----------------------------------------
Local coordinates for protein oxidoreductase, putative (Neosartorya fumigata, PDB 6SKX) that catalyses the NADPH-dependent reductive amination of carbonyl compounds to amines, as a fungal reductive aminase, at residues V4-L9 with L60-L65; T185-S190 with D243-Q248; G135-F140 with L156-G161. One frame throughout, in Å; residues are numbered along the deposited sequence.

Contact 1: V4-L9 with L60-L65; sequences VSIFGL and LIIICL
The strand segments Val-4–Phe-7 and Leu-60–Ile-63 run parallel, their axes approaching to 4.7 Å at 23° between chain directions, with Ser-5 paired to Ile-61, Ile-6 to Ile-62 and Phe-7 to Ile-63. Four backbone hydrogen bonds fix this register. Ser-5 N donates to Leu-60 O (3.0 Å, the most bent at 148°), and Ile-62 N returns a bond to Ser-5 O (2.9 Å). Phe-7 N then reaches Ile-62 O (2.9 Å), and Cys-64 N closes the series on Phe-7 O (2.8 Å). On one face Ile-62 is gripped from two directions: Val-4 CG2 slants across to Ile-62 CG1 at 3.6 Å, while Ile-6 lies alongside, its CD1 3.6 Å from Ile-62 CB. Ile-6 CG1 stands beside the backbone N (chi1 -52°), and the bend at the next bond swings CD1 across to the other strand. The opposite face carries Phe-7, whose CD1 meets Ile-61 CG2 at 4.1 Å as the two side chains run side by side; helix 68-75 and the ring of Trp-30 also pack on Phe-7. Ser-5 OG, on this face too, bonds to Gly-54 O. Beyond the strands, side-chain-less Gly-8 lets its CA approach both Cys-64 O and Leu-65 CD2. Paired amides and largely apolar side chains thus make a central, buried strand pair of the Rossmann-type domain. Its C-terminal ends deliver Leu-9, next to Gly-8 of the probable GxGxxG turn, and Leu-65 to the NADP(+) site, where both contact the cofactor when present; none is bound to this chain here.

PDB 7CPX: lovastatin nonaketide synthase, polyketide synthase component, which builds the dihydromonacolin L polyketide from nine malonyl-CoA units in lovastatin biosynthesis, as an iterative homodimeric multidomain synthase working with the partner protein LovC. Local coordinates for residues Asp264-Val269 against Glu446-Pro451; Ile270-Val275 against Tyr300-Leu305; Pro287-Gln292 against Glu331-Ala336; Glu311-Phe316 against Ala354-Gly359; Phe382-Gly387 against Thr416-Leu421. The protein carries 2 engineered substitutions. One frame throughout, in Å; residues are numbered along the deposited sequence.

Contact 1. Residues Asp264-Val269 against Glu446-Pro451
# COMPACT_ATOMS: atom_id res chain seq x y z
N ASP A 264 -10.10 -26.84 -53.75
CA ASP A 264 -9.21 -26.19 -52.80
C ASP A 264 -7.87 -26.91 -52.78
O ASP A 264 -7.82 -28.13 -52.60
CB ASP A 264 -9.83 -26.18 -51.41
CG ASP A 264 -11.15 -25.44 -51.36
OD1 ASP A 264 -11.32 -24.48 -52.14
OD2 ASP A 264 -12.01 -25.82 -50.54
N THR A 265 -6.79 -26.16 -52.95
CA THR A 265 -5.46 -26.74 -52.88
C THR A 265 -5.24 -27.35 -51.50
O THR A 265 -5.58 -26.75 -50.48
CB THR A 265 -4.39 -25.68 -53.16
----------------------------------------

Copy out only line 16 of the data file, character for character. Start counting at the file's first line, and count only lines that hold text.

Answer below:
CA THR A 265 -5.46 -26.74 -52.88